CITES Legislation of Rosewood - What does it mean for me?
There has been a lot of discussion, that frequently descends into panic, about recent changes to CITES legislation regarding the trade and use of Rosewood and how it will affect the availability of musical instruments. This blog is designed to shed some light on this rather murky subject (...to the best of our ability anyway..!!) and hopefully settle some concerns.
New CITES legislation...? What does this mean?
CITES (Convention on International Trade in Endangered Species of Wild Flora and Fauna) recently declared all wood species of the genus dalbergia as endangered and therefore protected by an amendment to trade legislation – in much the same way that Brazilian Rosewood was a few years back. The main difference in this instance is that it covers all types of Rosewood, some Blackwoods and Bubinga.
So... No Rosewood on guitars anymore?
Rosewood will still be used on guitars, however the trade and movement of the restricted varieties will be closely monitored by CITES and permits will be required to both import the raw wood and the export outside of the EU of purchased instruments that contain restricted materials. This will predominantly affect manufacturers.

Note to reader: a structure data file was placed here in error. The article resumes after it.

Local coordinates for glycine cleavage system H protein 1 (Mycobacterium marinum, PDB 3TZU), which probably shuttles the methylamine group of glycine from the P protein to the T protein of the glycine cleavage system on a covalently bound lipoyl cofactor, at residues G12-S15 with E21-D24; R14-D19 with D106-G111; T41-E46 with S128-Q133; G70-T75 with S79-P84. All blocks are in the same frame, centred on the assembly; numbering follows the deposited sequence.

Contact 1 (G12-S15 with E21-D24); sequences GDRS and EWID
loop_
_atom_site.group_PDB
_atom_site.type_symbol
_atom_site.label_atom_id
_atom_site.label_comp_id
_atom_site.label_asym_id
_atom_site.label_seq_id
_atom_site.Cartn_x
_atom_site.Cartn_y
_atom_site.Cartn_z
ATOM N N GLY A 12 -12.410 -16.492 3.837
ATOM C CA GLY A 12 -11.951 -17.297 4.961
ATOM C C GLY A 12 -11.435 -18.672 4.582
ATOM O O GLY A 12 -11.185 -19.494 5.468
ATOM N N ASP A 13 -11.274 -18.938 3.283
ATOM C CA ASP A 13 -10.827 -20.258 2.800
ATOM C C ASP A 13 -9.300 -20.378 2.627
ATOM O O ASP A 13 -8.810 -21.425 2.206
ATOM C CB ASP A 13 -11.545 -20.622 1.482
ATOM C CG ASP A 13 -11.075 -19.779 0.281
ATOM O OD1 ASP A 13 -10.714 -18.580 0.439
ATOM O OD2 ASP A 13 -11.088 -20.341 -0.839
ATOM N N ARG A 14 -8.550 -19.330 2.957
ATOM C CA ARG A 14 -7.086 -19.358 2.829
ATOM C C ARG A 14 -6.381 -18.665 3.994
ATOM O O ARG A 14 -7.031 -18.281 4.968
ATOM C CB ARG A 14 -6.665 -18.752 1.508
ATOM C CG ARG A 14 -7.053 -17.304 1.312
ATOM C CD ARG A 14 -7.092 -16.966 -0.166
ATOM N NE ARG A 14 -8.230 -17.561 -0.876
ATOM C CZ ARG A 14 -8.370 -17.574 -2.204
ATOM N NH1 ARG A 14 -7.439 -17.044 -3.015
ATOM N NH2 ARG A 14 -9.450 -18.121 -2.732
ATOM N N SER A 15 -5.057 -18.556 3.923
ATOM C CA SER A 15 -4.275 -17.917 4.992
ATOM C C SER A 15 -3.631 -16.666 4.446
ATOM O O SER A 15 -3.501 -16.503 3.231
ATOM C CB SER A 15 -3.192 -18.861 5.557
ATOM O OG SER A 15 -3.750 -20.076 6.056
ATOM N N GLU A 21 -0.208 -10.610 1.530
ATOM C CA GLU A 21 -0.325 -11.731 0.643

Yes, if, for instance, a visitor from the USA visits Northern Ireland and orders a guitar containing restricted woods that subsequently needs to be shipped across the Atlantic, then an export license will need to be purchased before it leaves and an import/inspection fee will need to be paid at customs on collection (this may be subject to change).
What does this mean for Musical Instrument Retailers?
In the short term, not much will change – it is expected, however, that there will be a price increase on affected models in line with the new import tax and increased cost of raw materials, it’s unclear how much at this time.
I want to take my instrument to do gigs outside the EU, will this be a problem?
No, this legislation is designed to regulate commercial import/export, not individual artists. As such, there has been a minimum weight levy of 10kg of affected material per individual set by CITES, virtually all instruments will fall well below this threshold. You’ll have to declare at customs, but will get through no problem.